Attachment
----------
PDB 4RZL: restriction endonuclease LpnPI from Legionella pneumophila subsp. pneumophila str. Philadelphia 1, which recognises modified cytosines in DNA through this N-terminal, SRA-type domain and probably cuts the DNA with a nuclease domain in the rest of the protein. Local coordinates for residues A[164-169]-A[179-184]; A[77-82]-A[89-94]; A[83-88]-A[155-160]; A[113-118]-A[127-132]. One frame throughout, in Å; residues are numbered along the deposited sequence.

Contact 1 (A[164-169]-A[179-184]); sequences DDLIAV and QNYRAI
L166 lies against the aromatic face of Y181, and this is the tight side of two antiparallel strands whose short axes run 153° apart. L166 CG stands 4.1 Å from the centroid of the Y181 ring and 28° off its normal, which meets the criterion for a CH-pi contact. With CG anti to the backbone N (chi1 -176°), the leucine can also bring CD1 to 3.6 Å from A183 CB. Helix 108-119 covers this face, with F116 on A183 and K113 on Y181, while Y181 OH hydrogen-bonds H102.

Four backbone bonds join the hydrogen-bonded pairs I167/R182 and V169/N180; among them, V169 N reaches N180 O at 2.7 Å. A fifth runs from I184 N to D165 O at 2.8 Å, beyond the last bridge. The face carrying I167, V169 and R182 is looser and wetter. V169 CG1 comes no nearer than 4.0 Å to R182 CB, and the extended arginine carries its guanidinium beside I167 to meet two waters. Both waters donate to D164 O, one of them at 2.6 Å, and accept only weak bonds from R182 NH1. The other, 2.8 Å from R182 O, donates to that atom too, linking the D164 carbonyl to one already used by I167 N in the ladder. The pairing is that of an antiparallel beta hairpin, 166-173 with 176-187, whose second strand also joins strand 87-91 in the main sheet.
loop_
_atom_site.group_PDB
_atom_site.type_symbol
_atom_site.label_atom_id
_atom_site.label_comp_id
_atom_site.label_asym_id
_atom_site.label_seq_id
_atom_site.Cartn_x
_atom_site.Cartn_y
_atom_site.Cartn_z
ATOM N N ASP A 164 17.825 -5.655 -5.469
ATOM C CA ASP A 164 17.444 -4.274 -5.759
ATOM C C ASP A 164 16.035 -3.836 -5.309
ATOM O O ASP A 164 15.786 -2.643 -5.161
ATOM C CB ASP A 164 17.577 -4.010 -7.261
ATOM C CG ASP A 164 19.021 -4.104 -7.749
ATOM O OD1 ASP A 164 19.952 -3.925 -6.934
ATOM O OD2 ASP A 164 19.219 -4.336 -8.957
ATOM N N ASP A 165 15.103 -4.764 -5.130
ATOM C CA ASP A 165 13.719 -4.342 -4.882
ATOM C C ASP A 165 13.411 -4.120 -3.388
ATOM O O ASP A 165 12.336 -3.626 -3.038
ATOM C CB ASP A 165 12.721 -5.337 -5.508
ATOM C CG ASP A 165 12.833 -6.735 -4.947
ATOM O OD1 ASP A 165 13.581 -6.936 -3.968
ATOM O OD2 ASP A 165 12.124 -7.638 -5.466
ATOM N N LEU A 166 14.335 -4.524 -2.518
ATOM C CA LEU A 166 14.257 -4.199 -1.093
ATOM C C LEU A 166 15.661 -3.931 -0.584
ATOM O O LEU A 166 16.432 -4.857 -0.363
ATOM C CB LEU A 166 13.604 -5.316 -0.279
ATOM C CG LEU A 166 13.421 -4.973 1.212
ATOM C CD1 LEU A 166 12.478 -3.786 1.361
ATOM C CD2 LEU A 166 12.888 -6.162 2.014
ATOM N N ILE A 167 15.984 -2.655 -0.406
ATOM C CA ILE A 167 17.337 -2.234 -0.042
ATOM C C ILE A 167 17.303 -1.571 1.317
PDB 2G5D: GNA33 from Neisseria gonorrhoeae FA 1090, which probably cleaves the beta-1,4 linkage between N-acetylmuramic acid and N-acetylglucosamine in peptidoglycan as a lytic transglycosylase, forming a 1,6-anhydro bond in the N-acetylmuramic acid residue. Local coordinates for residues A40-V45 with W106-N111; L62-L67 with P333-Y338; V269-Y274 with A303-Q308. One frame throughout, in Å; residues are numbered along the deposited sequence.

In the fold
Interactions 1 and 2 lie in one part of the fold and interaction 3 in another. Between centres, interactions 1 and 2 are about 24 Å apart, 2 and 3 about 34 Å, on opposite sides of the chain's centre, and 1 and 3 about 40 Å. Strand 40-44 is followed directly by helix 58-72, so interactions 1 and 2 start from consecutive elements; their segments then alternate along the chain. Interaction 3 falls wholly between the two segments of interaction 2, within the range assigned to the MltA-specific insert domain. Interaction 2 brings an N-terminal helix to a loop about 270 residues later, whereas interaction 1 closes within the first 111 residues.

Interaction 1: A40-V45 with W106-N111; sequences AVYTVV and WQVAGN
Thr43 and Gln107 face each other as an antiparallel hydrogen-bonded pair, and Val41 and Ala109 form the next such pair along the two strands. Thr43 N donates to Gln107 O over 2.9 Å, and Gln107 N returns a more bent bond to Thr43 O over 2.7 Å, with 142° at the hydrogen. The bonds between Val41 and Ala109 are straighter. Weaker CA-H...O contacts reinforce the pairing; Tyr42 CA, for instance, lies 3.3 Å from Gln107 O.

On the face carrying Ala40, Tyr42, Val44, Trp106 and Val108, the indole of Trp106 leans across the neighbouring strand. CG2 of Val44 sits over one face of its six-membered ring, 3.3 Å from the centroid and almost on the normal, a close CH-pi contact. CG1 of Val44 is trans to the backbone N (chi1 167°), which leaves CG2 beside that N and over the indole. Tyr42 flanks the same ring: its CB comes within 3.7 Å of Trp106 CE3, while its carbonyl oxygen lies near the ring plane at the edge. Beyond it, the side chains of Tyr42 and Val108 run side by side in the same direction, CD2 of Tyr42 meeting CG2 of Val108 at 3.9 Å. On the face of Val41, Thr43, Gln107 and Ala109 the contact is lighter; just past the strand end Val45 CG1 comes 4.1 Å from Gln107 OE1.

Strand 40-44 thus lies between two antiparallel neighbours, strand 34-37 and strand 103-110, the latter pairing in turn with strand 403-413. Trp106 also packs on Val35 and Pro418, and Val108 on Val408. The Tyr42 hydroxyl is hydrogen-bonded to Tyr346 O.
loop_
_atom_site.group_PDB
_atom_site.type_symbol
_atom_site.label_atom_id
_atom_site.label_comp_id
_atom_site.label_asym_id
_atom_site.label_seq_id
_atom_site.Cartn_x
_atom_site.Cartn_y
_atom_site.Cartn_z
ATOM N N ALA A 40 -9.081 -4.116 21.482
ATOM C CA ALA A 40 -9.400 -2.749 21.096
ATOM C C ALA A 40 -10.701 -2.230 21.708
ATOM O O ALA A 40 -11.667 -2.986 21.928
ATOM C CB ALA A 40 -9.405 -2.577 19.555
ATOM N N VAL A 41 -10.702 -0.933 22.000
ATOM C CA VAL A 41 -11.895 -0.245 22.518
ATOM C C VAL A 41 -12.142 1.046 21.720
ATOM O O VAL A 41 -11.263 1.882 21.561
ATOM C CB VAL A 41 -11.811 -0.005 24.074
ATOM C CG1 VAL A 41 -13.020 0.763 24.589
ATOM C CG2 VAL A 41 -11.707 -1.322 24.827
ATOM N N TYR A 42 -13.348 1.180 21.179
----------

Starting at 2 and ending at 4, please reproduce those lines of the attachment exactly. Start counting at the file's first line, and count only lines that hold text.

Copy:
Contact 1 (A[164-169]-A[179-184]); sequences DDLIAV and QNYRAI
L166 lies against the aromatic face of Y181, and this is the tight side of two antiparallel strands whose short axes run 153° apart. L166 CG stands 4.1 Å from the centroid of the Y181 ring and 28° off its normal, which meets the criterion for a CH-pi contact. With CG anti to the backbone N (chi1 -176°), the leucine can also bring CD1 to 3.6 Å from A183 CB. Helix 108-119 covers this face, with F116 on A183 and K113 on Y181, while Y181 OH hydrogen-bonds H102.

Four backbone bonds join the hydrogen-bonded pairs I167/R182 and V169/N180; among them, V169 N reaches N180 O at 2.7 Å. A fifth runs from I184 N to D165 O at 2.8 Å, beyond the last bridge. The face carrying I167, V169 and R182 is looser and wetter. V169 CG1 comes no nearer than 4.0 Å to R182 CB, and the extended arginine carries its guanidinium beside I167 to meet two waters. Both waters donate to D164 O, one of them at 2.6 Å, and accept only weak bonds from R182 NH1. The other, 2.8 Å from R182 O, donates to that atom too, linking the D164 carbonyl to one already used by I167 N in the ladder. The pairing is that of an antiparallel beta hairpin, 166-173 with 176-187, whose second strand also joins strand 87-91 in the main sheet.